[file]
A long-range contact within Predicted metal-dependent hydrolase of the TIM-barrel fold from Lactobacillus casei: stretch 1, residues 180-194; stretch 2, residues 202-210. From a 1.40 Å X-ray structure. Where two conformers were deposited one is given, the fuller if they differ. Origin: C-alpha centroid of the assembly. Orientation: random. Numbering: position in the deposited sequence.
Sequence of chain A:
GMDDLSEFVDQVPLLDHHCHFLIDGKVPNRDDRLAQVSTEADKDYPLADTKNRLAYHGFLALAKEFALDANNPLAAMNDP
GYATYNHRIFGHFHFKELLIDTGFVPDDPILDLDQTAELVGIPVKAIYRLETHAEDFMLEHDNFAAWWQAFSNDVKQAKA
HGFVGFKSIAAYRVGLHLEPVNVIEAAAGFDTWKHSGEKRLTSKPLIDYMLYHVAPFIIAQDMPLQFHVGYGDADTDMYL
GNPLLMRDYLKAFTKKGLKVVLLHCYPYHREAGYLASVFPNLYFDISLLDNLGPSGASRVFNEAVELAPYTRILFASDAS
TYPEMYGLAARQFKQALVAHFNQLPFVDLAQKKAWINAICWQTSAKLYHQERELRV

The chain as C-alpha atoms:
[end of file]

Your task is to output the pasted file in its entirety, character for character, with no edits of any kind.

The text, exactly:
A long-range contact within Predicted metal-dependent hydrolase of the TIM-barrel fold from Lactobacillus casei: stretch 1, residues 180-194; stretch 2, residues 202-210. From a 1.40 Å X-ray structure. Where two conformers were deposited one is given, the fuller if they differ. Origin: C-alpha centroid of the assembly. Orientation: random. Numbering: position in the deposited sequence.
Sequence of chain A:
GMDDLSEFVDQVPLLDHHCHFLIDGKVPNRDDRLAQVSTEADKDYPLADTKNRLAYHGFLALAKEFALDANNPLAAMNDP
GYATYNHRIFGHFHFKELLIDTGFVPDDPILDLDQTAELVGIPVKAIYRLETHAEDFMLEHDNFAAWWQAFSNDVKQAKA
HGFVGFKSIAAYRVGLHLEPVNVIEAAAGFDTWKHSGEKRLTSKPLIDYMLYHVAPFIIAQDMPLQFHVGYGDADTDMYL
GNPLLMRDYLKAFTKKGLKVVLLHCYPYHREAGYLASVFPNLYFDISLLDNLGPSGASRVFNEAVELAPYTRILFASDAS
TYPEMYGLAARQFKQALVAHFNQLPFVDLAQKKAWINAICWQTSAKLYHQERELRV

The chain as C-alpha atoms: